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Soc Sci Med. 1991;32(2):147-52.

A comparison of hospice and conventional care.

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  • 1Department of Sociology, Polytechnic of East London, England.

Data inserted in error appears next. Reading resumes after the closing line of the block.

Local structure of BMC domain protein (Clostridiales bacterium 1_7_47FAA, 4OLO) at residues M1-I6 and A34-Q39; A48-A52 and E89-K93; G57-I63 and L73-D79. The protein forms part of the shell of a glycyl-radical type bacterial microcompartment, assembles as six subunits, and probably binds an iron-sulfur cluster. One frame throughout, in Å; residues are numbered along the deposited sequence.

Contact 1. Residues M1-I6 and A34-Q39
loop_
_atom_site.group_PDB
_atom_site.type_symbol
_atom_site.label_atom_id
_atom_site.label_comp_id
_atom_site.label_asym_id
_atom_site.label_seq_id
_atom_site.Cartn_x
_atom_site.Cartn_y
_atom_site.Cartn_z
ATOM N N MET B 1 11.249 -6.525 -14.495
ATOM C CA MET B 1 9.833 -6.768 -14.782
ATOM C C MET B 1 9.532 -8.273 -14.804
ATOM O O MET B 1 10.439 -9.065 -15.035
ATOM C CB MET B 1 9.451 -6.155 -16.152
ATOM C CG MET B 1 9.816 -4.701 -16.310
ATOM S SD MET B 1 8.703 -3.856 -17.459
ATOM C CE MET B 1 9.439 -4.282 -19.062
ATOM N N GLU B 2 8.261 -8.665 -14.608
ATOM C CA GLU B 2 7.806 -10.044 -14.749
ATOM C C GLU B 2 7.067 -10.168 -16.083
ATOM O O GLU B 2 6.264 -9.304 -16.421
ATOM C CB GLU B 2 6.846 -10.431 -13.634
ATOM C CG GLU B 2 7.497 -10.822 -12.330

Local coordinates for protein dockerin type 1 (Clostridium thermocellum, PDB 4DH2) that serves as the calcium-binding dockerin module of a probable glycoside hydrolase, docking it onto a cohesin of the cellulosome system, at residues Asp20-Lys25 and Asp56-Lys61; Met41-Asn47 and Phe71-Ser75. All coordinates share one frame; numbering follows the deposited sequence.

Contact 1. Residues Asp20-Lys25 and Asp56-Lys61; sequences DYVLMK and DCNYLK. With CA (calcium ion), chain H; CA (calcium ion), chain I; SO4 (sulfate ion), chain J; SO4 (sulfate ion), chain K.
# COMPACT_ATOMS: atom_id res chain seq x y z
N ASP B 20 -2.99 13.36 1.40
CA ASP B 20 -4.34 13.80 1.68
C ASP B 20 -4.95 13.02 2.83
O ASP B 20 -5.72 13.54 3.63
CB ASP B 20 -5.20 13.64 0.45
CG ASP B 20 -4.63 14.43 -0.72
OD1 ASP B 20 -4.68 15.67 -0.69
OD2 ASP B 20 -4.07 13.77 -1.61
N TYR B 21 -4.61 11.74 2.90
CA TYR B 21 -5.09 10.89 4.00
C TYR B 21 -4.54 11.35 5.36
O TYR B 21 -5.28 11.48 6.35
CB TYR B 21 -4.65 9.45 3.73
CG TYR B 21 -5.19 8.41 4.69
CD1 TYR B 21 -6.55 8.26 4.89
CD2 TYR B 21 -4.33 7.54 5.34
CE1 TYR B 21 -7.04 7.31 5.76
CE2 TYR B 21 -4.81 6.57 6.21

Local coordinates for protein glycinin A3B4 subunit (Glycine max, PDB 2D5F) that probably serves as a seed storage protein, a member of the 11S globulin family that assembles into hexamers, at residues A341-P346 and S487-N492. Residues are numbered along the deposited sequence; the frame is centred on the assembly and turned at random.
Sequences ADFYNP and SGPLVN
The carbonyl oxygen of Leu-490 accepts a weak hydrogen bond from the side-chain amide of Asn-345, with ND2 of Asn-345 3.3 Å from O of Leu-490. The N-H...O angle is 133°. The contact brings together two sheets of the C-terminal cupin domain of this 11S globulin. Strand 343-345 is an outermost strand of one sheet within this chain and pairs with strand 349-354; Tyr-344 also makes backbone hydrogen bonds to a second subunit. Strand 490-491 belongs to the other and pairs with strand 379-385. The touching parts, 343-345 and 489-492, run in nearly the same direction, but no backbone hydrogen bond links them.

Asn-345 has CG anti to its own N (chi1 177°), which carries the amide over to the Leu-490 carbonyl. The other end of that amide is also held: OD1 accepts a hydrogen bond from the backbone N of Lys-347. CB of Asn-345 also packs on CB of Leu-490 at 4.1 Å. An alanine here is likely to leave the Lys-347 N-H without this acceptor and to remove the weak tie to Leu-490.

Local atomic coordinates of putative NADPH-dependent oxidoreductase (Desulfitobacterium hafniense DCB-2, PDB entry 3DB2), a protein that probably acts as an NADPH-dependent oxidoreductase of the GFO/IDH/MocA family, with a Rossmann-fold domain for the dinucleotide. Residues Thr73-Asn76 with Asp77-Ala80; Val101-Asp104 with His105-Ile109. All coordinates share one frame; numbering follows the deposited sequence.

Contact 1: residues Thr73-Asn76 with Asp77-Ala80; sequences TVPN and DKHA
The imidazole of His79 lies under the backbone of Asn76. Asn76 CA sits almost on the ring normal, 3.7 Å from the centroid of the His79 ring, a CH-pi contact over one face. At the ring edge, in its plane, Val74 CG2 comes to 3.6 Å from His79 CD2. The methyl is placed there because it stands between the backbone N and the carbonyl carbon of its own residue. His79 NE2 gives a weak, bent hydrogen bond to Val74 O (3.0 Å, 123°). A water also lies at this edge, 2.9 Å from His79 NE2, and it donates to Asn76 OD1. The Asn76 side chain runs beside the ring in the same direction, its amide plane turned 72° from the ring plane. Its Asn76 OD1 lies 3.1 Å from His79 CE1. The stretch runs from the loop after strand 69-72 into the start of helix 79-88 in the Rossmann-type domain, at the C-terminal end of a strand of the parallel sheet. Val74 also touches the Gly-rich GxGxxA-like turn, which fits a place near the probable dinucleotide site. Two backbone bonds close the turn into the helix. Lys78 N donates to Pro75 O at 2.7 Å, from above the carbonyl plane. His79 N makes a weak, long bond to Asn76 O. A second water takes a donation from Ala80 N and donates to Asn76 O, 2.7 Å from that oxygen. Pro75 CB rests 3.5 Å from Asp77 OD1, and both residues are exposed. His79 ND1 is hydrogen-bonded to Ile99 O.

Interviews with relatives and others who knew a group of people dying of cancer in England are reported. The bulk of the paper compares 45 such patients who received hospice care with 126 who received conventional care. The sampling procedure showed that 2.9% of people aged 15 or over at death died in a hospice, and 6.9% received some form of hospice service. The hospice patients differed in several ways from other cancer patients. They had fewer conditions other than cancer recorded on the death certificate, were believed to be more religious and were more likely to suffer from a variety of symptoms and restrictions, including pain. Hospice patients were reported more likely to know that they were dying and respondents' levels of satisfaction with hospice home nursing and in-patient hospice care were significantly higher than for other forms of care. Hospice home nurses were found to have adopted a more advisory approach to nursing care than other home nurses who focussed more on practical care. When final admissions were considered, in-patient hospice care involved fewer medical interventions and, in the last year of life, those receiving hospice services were less likely to have an operation. There were few differences between the two groups in what happened at the time of death, although for in-patient deaths, respondents judged the staff of hospices to be more understanding. The relatives of hospice patients were more likely to be visited by a nurse at home after the death. Few differences in bereavement reaction were found, but those that were suggested that respondents for the hospice group were adjusting better.(ABSTRACT TRUNCATED AT 250 WORDS)

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